From time to time when we write something on here with which a reader disagrees, we get a comment or an email accusing us of scare-mongering. I am not afraid (pun intended) to cop to that being my goal with this post. If I can scare a few more companies into not losing their trademarks I will have achieved my goal.

Our clients that have their products made overseas are typically very concerned about their foreign counter-party or some local competitor stealing their product design and yet they are often quite relaxed about protecting their brand names. This approach ignores that stealing a brand name is almost a lot easier (and usually a lot more profitable than stealing a product design. Our international IP lawyers deal with probably three trademark theft cases for every one design case.

This favoring of design protection over trademark protection is often compounded by misunderstandings on how trademark works throughout much of Asia. Western companies too often believe a trademark is important for them only in the countries in which they are selling their product. However, under the laws of most Asian countries, the manufacturing of a product with a trademark constitutes the use of the trademark.

Why though does any of this matter?

It matters because if someone beats you to registering “your” trademark and you are having products made with that trademark on it, the person or company who owns “your” trademark can stop you from manufacturing your product or exporting the product with the trademark on it. The The trademark owner can also register its mark with its own country’s customs authorities and then have customs seize the trademarked product at the port, preventing your shipment from leaving the country in which it was made. This is a particularly nasty surprise in those cases where the foreign buyer has already paid for the product.

Who is going to register your trademarks? It is typically someone you know, like someone tied to your factory, one of your competitors or even a disgruntled employee. One of our China lawyers loves to talk about what happened a few years ago when he gave a series of lectures in China on how to protect your brand and product when manufacturing in China. After the talks, he went to dinner with a group of foreign company production managers who talked of how they had for years been urging the foreign companies for whom they worked to register their trademark. The foreign companies consistently refused, claiming such registrations were a waste of money. These production managers then told our China lawyer the following:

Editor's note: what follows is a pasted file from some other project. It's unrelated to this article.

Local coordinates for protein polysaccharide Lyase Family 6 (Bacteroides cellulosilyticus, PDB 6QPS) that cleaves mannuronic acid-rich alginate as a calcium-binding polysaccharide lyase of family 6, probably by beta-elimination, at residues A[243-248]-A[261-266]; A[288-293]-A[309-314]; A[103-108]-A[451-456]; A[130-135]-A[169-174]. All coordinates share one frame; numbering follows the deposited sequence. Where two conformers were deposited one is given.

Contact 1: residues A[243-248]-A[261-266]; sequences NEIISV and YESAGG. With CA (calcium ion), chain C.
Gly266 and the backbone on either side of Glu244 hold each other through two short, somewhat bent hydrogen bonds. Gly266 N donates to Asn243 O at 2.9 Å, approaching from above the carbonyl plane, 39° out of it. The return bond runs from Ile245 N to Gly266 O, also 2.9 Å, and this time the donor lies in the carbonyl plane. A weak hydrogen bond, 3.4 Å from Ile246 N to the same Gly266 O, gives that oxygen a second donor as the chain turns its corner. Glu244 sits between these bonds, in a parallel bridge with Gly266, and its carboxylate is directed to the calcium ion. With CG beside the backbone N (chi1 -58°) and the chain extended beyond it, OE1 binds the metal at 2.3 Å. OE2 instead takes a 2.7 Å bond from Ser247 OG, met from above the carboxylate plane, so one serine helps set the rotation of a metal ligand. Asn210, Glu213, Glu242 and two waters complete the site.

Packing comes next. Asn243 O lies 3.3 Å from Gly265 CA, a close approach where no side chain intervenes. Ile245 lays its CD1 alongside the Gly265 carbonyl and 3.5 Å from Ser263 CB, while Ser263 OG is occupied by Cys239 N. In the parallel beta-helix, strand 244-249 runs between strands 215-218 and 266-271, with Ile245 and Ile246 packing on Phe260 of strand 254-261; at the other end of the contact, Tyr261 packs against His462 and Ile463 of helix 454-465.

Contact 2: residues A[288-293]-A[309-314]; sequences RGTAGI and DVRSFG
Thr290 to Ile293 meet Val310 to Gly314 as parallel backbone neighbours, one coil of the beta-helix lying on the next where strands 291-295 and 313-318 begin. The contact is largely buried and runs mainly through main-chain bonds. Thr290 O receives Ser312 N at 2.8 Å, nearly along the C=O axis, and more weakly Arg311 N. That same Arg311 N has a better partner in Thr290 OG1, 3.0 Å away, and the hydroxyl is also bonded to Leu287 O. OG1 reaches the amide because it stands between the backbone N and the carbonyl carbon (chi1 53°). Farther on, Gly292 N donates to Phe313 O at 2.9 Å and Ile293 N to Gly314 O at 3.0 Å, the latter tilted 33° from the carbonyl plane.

We are going to form our own trading company. We will register all the important trademarks of our employers in China in the name of that trading company. When we get fired, we will register “their” marks with China customs and completely shut down their Chinese operations. It will serve them right for being so stupid and lazy.

Now just for the record, the laws in many countries would not allow these employees to get away with this, but the mere fact they were plotting this ought to scare many of you. In my view, your bigger threats to register your brand name where you manufacture is someone tied in with your manufacturer (they do this so they can stop you from going to someone else) and your competitors (they do this so they can stop you).

Note though that these operation managers did not say they were going to steal their employer’s product design. That would be difficult and expensive and they were choosing the easier route. The only cost to them would be the expense of registering the marks. But this small expense  might give them considerable power over their former bosses.